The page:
The SSRM covers the space around the target planet including the Zenith and Nadir jump points.  IO includes a copy of the SSRM but it is a one page black and white bare bones version.  I wanted something I could custom print in a larger format.

Luckily the geometry that makes up a SSRM is fairly basic and easy to duplicate.  I leveraged Squib again along with some freely available NASA images to produce some nice looking images suitable for large format printing.


The PCM is an abstract view of the planet surface.  Rather than an accurate model of the planet, the PCM represents the usable area for movement and conflict.  There are no features of note on the PCM.  Each hex is 700km wide so terrain is abstracted to nothing. Yes, even oceans.

IO recommends using the back of a standard BattleTech map for the PCM.  That will work for most since the PCM is really only an abstraction.  I wanted to do something a bit more interesting.

I browsed a lot of gimp tutorials and freely available art for assets to make a PCM worth playing on.  Here is a short list of the possible solutions.  Once again, I am planning on having these printed in large format so the final files will be high resolution.  I am not completely thrilled with the final results so far.  I intend to do some tweaking before I make the final selection.

pcm00_3 pcm00_5 pcm00_4

Record Sheets

IO comes with two record sheets for ACS.  The first is a Formation Tracking Sheet which lists the details of up to 14 Formations and the bare minimum stats of each of their constituent Combat Units.

The second sheet pertains to those Combat Units with details on the Combat Teams that make up that unit.

I find the format of these sheets to be severely lacking when it comes to actually playing the game. There are a number of charts and additional details left off the record sheet which will require frequent cross referencing of the tables within IO.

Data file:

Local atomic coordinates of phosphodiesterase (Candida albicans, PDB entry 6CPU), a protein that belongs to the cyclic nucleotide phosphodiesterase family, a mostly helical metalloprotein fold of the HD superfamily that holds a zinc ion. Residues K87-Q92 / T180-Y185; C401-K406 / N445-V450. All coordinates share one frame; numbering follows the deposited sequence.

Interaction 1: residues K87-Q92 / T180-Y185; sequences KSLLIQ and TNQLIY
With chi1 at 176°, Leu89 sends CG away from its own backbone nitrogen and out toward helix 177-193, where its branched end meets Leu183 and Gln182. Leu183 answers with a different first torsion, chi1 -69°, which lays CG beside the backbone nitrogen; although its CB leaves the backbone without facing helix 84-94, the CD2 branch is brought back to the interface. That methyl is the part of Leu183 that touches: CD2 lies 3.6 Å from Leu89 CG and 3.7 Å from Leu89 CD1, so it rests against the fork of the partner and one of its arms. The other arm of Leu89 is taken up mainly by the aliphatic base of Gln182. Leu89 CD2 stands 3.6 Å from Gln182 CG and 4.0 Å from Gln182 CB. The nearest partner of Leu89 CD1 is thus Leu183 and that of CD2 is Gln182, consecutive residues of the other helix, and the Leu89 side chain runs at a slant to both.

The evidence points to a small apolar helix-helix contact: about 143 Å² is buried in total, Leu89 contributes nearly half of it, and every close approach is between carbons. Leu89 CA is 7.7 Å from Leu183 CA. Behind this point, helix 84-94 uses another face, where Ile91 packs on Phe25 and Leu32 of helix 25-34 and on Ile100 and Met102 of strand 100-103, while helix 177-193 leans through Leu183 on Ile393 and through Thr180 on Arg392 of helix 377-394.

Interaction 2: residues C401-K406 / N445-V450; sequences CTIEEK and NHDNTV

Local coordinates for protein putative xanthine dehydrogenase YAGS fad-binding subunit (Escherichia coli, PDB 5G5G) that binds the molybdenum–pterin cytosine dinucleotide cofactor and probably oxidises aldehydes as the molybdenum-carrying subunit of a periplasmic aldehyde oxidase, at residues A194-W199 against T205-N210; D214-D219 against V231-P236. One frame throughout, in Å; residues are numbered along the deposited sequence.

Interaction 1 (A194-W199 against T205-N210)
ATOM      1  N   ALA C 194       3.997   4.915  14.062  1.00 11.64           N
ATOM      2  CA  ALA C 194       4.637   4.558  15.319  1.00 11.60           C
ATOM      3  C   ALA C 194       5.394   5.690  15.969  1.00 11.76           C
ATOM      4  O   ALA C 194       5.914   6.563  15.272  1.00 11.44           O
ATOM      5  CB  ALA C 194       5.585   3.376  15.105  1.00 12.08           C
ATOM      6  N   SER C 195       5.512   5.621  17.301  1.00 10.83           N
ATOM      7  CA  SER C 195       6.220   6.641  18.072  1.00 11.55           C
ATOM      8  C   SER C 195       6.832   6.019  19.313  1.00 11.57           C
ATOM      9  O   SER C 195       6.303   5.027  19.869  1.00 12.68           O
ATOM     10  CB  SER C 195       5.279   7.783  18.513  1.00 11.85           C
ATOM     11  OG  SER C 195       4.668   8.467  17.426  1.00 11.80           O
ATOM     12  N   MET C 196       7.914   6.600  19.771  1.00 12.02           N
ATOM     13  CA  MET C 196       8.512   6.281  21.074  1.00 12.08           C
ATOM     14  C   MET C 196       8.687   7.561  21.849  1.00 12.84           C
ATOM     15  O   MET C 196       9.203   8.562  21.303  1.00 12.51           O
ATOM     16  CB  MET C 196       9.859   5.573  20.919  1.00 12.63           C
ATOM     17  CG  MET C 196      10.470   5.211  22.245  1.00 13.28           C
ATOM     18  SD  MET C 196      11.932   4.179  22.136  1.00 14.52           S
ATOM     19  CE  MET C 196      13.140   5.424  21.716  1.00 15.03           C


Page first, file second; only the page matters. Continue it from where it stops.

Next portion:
Also, why list Combat Teams?  Perhaps this is done to aid construction, but for actual game play, there is no point since all combat takes place at the Combat Unit level.

So I went about making my own set of record sheets with a focus on gameplay and making it easier to get ACS to the table.

My goals were to simplify gameplay with aids baked into the record sheet.  One sheet would hold information on a Formation and its Combat Units.  I brought back bubbles, because why break with tradition?

I’m not totally sold on the layout just yet and I am still contemplating doing full page record sheets for Formations and Combat Units alike to support more tables and game play information.  There is certainly a trade-off between complexity and playability.

For what its worth here is my first cut, subject to change based on my own testing and game play feedback.  I hope they are an upgrade to the current offerings in IO. Please leave a comment below with any suggestions.

Formation Record Sheet

More to Come

Stay tuned for more as material comes in and we finally get to some serious play testing.  I am very excited about the new ACS rules and can’t wait to get them to the table in style.

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Defender’s Choice

Every so often when playing BattleTech you stumble upon a rules question that contradicts years of belief in how the game works.  It doesn’t happen often but when it does, you have to shake your head and smile.  Who knew the game worked that way the whole time?  Just such an event occurred at GenCon 2012.  It happened at the annual Battle the Masters event no less.  And it wasn’t the game developers who righted the rules question but a persistent Catalyst Demo Agent thanks to a inquisitive and stubborn player (kudos to Mark Erikson!).

Defender’s Choice

Examine the following scenario for a moment.  Here we find the state of the game directly following movement and before attack declaration.  The Ballius, piloted by one of the Masters, Paul Sjardijn, has made a daring flanking manuever intending the use partial cover to its fullest advantage as only a quad ‘Mech can do.  The Nova Cat  (being proxied by a MadCat) has flip arms and intends to do his best to put the pony down.